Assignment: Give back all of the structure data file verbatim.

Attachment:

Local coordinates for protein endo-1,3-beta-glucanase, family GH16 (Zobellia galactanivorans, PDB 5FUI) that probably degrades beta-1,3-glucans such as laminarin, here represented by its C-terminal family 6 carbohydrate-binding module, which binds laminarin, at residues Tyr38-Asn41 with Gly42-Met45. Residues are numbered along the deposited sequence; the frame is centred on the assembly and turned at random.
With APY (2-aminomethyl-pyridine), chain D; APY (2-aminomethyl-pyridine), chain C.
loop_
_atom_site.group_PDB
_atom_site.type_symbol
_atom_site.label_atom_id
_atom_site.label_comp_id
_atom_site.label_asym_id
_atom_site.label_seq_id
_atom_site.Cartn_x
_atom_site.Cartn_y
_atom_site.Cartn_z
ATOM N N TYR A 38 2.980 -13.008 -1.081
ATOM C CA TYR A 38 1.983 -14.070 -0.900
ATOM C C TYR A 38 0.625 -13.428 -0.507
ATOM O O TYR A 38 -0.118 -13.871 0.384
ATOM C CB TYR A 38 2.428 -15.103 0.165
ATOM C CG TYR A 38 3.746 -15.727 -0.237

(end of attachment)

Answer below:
Local coordinates for protein endo-1,3-beta-glucanase, family GH16 (Zobellia galactanivorans, PDB 5FUI) that probably degrades beta-1,3-glucans such as laminarin, here represented by its C-terminal family 6 carbohydrate-binding module, which binds laminarin, at residues Tyr38-Asn41 with Gly42-Met45. Residues are numbered along the deposited sequence; the frame is centred on the assembly and turned at random.
With APY (2-aminomethyl-pyridine), chain D; APY (2-aminomethyl-pyridine), chain C.
loop_
_atom_site.group_PDB
_atom_site.type_symbol
_atom_site.label_atom_id
_atom_site.label_comp_id
_atom_site.label_asym_id
_atom_site.label_seq_id
_atom_site.Cartn_x
_atom_site.Cartn_y
_atom_site.Cartn_z
ATOM N N TYR A 38 2.980 -13.008 -1.081
ATOM C CA TYR A 38 1.983 -14.070 -0.900
ATOM C C TYR A 38 0.625 -13.428 -0.507
ATOM O O TYR A 38 -0.118 -13.871 0.384
ATOM C CB TYR A 38 2.428 -15.103 0.165
ATOM C CG TYR A 38 3.746 -15.727 -0.237